Tuesday, May 17, 2022

Sixers’ “Quick Fix” Fails

By Anthony Brancato

In 1967, when Damascus won the Belmont Stakes after finishing third in the Kentucky Derby (won by Proud Clarion at odds of 30-1), and then winning the Preakness, he was dubbed "The Magnificent Exception" because he became the first Belmont winner since at least 1929 to win the race despite having a Dosage Index of above 4.00.

This moniker stuck for 15 years — until Conquistador Cielo, who also had a Dosage Index of over 4.00 — won the 1982 Belmont (in a strange echo of that year, Gato Del Sol, the 1982 Derby winner, skipped the Preakness and then ran a very distant second to Conquistador Cielo in the Belmont — and the connections of Rich Strike, who won this year's Derby, will become only the fifth Derby winner since Gato Del Sol not to run in the Preakness, two of them on account of injury and one who was awarded first money via disqualification in the Derby nine months after the race was run).

Now, fast-forward to last season in the NFL — when the Rams, using George Allen's "quick fix" strategy of mortgaging draft choices for players who could help them win right away (2021 was the fifth consecutive year that the Rams lacked a first-round draft pick — a streak that will reach seven thanks to the Matthew Stafford-for-Jared Goff trade), rode that strategy to a victory in Super Bowl LVI.

(While it is true that the Tampa Bay Buccaneers won the Super Bowl in 2002 after not having had a selection in either of the first two rounds of that year's draft, they had made eight first-round picks in the previous seven years — so they can hardly be conflated with the current Rams).

The Rams' ground-breaking Super Bowl win (they had opened as four-point favorites over the Bengals — who were, and still are, "maidens" when it comes to ever winning the Super Bowl) cast its shadow before it, when Daryl Morey, the "President of Basketball Operations" of the NBA's Philadelphia 76ers, decided to emulate the Rams before the fact, by sending 25-year-old Ben Simmons, who took the concept of "burning his bridges behind him" to a whole new level, to the "Somewhere East of Manhattan" Nets (they used to be the "Somewhere Southwest of Manhattan" Nets) plus 31-year-old Seth Curry, 28-year-old Andre (don't call him "Janitor in A") Drummond, and two first-round draft choices (one this summer, and the other, oddly enough, in 2027) for 32-year-old James Harden plus, purely as an afterthought, 37-year-old Paul Millsap.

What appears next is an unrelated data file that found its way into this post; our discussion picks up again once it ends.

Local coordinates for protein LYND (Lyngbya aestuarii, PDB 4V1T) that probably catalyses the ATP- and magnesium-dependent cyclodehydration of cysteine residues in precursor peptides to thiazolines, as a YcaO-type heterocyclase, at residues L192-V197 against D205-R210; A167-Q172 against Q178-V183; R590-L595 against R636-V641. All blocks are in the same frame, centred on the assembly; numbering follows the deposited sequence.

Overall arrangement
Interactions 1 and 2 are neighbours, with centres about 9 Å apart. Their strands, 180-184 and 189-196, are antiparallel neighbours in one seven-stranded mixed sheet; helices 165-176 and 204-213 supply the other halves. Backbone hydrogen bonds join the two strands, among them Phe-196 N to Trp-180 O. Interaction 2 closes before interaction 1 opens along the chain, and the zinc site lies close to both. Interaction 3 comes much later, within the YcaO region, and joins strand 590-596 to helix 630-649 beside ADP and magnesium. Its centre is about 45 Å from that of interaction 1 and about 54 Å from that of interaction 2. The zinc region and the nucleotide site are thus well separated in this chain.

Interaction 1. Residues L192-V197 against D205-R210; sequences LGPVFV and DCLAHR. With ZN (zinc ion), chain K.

George Allen, who was 2-7 lifetime in the postseason, would have been proud — and not for nothing, but the "Amazin' Mess" left by his predecessor, Mike McCormack, deprived Dick Vermeil, who goes into the Hall of Fame this summer, of any realistic chance of winning a Super Bowl while he coached the Eagles. Vermeil's retroactive requiem read as follows: no draft pick until the third round of the 1974 draft, until the seventh round in 1975, until the fourth round in 1976, until the fifth round in 1977, and until the third round in 1978; and based on how superbly Vermeil drafted when he did have high picks — Jerry Robinson in 1979, Roynell Young in 1980, and Mike Quick in 1982 (Leonard Mitchell in 1981 was Vermeil's only first-round bust; yet even there the exception proves the rule, as Mitchell was selected with the 27th overall pick because the Eagles had lost Super Bowl XV to the Raiders) — it is not a dangerous assumption to leap to that not only would Vermeil have won at least one Lombardi Trophy during his stay in Philadelphia, but that stay would have lasted a lot longer than the seven seasons that it actually encompassed, if not for the colossal blunders that McCormack, a former assistant coach under Allen at Washington, made.

And what did this blatant quick-fix trade get the Sixers?

True, they did finish with a better regular-season record — 51-31, up from 49-33 in 2020-21 — but they dropped from the 1-seed in the Eastern Conference to the 4-seed, due to their having had a 6-10 record within the Atlantic Division (Atlantic rival Boston and Milwaukee also finished 51-31).

But in the playoffs, the Sixers were eliminated in the same round as in the previous season, and went 6-6 in the postseason, down from 7-5 in 2020-21; and after having gone 27-14 on the road (as opposed to 24-17 at home) during the regular season, Philadelphia was blown out in all three road games against Miami in the Eastern Conference semifinals by a combined 65 points.

Even so, head coach Doc Rivers' job is safe, at least for now — which will not please the creator(s) of the "Fire Glenn Rivers" page on twitter.

And in addition to their not having a first-round pick (a far more critical factor in the NBA than in the NFL because the NBA draft has only two rounds while the NFL draft has seven), the Sixers face potentially dire consequences under the NBA's Byzantine "luxury tax", as their projected 2022-23 payroll of $153,794,614 would be $31,794,614 over the threshold above which the luxury tax starts to kick in.

Therefore, the Sixers will be hard-pressed to stay out of the play-in tournament — if not, indeed, the lottery — in 2022-23.

This a highly instructive example of what can happen when a team sets out to be a "magnificent exception."

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